It’s not a surprise to come across a comment or an opinion that is often made on the character of an individual based on their clothes. It’s been a long going tradition, especially one where pre-defined ‘ethics’ have already pre-conditioned the minds of many that it’s not easy to escape from such an opinion.
When a girl is in a bikini, she is tagged as a prostitute. If a male wears feminine-looking clothes, he is tagged as a transgender or gay. A woman who chooses to wear shirts and pants unlike the traditionally viewed girls’ clothes, they are praised as tomboys. From Clothes defining character, to clothes defining gender, to clothes defining opinion, the chain of link between clothes and humans don’t seem to end.
Often under the hood of this orthodox opinion some people even go on to ‘police’ someone’s cloth choices while being condescending and prejudiced. Clothes have been exploited as a way to define someone’s character, someone’s gender or someone’s life in a nutshell. These pre-conditioned orthodox views have been passed down from generations to generations for so long that even after learning about it, unlearning this becomes tough.
From being commented by India’s well-off leaders about jeans and skirts being arousing to that common gasping stares of people when you walk out with shorts, all of them not only degrade one’s life quality but also restrain them from opportunities that they’d like to explore.
Now, it’s possible that you may argue about how clothes are one of the essentials of human life and it’s inevitable to not link clothes with character? If clothes were not meant for character reflection, then why do places such as offices, schools, etc. have a dress code? Shouldn’t we all should be allowed to wear a bikini at work?
To quench your curiosity let me reveal a little fact to you. Dress-codes actually emerged to enhance team-spirit and comfortable environment and fit for the individuals. It was meant to improve the feeling of ‘belonging’ together among the members. However, this too strayed from it’s path of goal and ended up as being one of the traditionally forced ethics. But the focus of the article is not the history. It’s the present. It is because of this orthodox view that dress-codes which started out as a way to provide comfort actually became a ‘moral police’ baton. Skin-revealing clothes started became tagged as modern and this modern-ness a trolling weapon for many orthodox people.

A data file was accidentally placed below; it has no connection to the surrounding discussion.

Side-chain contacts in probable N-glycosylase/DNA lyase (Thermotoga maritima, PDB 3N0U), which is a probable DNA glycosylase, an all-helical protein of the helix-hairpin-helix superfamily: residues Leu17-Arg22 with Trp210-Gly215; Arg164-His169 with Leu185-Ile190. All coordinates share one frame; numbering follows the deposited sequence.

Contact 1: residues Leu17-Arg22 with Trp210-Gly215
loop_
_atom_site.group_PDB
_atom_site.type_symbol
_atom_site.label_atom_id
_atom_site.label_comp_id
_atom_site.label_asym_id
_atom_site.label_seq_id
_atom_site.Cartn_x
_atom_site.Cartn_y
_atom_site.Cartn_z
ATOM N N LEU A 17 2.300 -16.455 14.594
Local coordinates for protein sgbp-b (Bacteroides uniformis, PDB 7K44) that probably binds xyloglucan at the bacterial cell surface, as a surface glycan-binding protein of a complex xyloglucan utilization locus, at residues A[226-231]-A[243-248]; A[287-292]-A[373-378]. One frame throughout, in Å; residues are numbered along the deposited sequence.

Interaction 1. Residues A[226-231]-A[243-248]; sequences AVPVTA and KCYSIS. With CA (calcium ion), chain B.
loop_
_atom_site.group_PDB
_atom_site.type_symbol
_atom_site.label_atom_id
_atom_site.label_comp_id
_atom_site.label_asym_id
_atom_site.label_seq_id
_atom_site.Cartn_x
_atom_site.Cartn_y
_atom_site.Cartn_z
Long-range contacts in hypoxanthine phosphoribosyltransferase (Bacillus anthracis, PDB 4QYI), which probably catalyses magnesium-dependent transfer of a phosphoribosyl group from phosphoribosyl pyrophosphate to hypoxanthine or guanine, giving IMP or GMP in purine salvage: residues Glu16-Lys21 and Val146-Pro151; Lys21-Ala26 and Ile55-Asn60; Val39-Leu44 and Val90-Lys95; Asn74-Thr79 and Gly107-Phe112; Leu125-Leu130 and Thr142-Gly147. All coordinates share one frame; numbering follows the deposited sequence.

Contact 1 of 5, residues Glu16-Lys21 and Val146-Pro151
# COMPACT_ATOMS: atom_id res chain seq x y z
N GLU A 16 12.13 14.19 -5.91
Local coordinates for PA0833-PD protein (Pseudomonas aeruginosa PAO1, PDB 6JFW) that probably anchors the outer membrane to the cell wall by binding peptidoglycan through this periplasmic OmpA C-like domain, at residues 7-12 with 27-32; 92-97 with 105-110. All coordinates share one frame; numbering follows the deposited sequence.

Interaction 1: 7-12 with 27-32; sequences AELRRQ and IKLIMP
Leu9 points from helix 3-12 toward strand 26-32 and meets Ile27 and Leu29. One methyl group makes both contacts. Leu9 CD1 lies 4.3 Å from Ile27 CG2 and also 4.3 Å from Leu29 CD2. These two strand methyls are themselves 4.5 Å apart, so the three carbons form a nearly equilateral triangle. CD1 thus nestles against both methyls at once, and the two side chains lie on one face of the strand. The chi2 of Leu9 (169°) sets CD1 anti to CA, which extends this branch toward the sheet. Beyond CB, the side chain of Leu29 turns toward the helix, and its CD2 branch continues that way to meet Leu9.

So, what’s the solution to this cloth-character problem?
Here are some things that you can do!
- Unlearn – This is definitely the most needed solution. To unlearn. Unless we re-teach ourselves the basis of what makes a person a good person, (which btw aren’t clothes) none of this will ever change. Mahatma Gandhi once said, ‘Be the change you want to see.’ And it is indeed true. Start with you. Your values. Your views. Teach yourself how clothes don’t have a gender and neither a character.
- Unresponsive to people holding orthodox views – Instead of trying your best to change some orthodox person’s view, who is unyielding and strongly stupid, the best you can do is ignore them. Ignore their comments and don’t let your blood boil. It’s not easy to unlearn. And what’s more tough is to let go of your wrong convictions if that’s what’s you’ve been conditioned with the whole life.
- Express your views – This may sound conflicting but give it a read. You need to express your views about how cloth-character assumption is wrong and why it is so. This is because unless you will tell them, no one ever will. They won’t know that a view opposite to theirs can exist. So you be the opposite one. But never waste your time by continuously pestering them with your views. You know how the saying goes, ‘A dog’s twisted tail will always remain twisted.’ So, don’t waste your energy on such people.
- Teach the kids – Just like how we and the previous generations have been conditioned with some wrong views, you can start on the right foot by teaching the kids the difference and the right thing about what defines a good human character. And it’s definitely not the clothes.
We’ve heard the ‘Don’t Judge a Book by its Cover’ and ‘Don’t Judge a Song by its Language’. Now, it’s time that we also learn; ‘Don’t Judge a Character by its Clothes’.